[an error occurred while processing this directive]
BBC News
watch One-Minute World News
Last Updated: Wednesday, 7 February 2007, 16:17 GMT
'Bogus' expert admits police lies
Gene Morrison
Mr Morrison worked as an expert forensic psychologist in court cases
A man accused of being a bogus forensic science expert has admitted lying to police about his qualifications.

Gene Morrison, 48, told officers he had begun an Open University (OU) degree in forensic or social psychology, Minshull Street Crown Court heard.

But he admitted he only phoned them for a brochure and tape-recorded OU programmes from BBC Two in the 1970s.

Mr Morrison, of Hyde, Cheshire, denies posing as a forensic psychologist without proper qualifications.

He is accused of appearing in court giving expert advice for payment from solicitors.

Morrison is charged with nine counts of obtaining money by deception, three of attempting to obtain property by deception, eight of perverting the course of justice and three of perjury between 2002 and 2005.

Interview 'untruths'

At the Manchester court hearing on Wednesday he admitted telling "untruths" in police interviews.

He insisted he had "started"' a degree - because he had telephoned the OU for a brochure.

"In a sense this would be correct but it would not be wholly correct," Morrison said. "I had the material from them. I had recorded some things from BBC Two.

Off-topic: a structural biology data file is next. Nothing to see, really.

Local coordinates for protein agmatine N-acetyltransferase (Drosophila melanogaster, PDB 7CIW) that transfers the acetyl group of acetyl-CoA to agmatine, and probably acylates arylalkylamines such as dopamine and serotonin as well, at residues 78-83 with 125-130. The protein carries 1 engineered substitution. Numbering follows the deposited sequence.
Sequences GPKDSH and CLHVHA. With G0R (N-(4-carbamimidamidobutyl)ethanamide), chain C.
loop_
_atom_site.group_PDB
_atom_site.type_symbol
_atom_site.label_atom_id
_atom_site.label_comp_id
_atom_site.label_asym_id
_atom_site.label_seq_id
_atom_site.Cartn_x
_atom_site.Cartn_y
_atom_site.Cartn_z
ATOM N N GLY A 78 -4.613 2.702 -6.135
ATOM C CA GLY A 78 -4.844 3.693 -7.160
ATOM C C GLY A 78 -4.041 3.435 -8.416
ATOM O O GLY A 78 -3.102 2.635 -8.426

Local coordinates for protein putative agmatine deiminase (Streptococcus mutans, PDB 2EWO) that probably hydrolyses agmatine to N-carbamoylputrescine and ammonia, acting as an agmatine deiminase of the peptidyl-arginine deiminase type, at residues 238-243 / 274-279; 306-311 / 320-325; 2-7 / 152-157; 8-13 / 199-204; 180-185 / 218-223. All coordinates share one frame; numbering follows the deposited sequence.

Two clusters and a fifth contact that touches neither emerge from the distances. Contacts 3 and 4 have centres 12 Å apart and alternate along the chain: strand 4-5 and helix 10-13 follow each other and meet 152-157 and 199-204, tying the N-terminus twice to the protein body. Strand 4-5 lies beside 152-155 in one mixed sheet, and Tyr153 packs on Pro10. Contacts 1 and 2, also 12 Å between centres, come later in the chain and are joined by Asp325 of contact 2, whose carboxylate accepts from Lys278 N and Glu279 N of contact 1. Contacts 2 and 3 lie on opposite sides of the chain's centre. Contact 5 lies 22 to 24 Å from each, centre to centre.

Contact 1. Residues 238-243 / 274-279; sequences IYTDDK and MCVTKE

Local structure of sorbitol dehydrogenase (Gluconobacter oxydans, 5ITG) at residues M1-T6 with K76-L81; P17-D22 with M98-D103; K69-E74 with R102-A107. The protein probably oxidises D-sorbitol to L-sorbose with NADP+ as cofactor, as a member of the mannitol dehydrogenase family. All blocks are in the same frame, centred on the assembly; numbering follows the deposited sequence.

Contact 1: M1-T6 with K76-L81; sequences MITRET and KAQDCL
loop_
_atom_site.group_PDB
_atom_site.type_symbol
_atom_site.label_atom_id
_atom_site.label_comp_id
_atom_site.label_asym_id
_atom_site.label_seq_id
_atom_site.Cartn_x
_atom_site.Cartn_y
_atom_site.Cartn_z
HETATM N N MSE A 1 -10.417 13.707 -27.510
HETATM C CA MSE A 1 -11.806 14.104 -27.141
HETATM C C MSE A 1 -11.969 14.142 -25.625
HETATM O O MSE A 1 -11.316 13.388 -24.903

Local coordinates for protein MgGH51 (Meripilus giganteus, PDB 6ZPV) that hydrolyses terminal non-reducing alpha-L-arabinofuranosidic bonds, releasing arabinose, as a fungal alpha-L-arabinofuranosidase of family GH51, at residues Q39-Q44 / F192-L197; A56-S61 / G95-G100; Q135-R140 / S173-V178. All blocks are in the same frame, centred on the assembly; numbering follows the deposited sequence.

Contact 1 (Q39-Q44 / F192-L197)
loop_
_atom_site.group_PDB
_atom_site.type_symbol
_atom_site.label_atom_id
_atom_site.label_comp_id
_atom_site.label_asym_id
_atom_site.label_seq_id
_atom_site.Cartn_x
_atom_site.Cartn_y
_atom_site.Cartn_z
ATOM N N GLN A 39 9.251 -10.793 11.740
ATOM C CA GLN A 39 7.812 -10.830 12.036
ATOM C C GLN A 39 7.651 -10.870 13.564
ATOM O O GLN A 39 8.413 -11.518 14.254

"There was a lot of academic programmes on the TV. They are very old tapes."

Morrison was then awarded a BSc in forensic science, an MA with excellence in forensic investigation and a PhD in criminology from the online Rochville University.

But the jury heard the qualifications gained were obtained by accessing a website from which users could allegedly choose their grades for a fee.

Hired for evidence

Morrison set up a firm, Criminal and Forensic Investigations Bureau, CFIB, which was hired by legal firms, insurance companies and private businesses to give evidence in court.

He then "re-packaged" the resulting reports, presenting the work as his own, and claiming fees, it is alleged.

Morrison, of Martin Street, Hyde, also told police he had worked as a forensic investigator in the US for five years.

He was asked by Neil Flewitt QC prosecuting, if it was a lie. Morrison said, "There is a half truth because my training has been with individuals who have worked with Americans.

"I would rather use the word untruth."

He has already pleaded guilty to a single count of attempting to pervert the course of justice and one of perjury. The trial continues.

'Bogus' expert took man to court
23 Jan 07 |  Manchester
Man 'faked credentials' to work
22 Jan 07 |  Manchester
Man 'posed as a forensic expert'
17 Jan 07 |  Manchester

The BBC is not responsible for the content of external internet sites

Has China's housing bubble burst?
How the world's oldest clove tree defied an empire
Why Royal Ballet principal Sergei Polunin quit


Americas Africa Europe Middle East South Asia Asia Pacific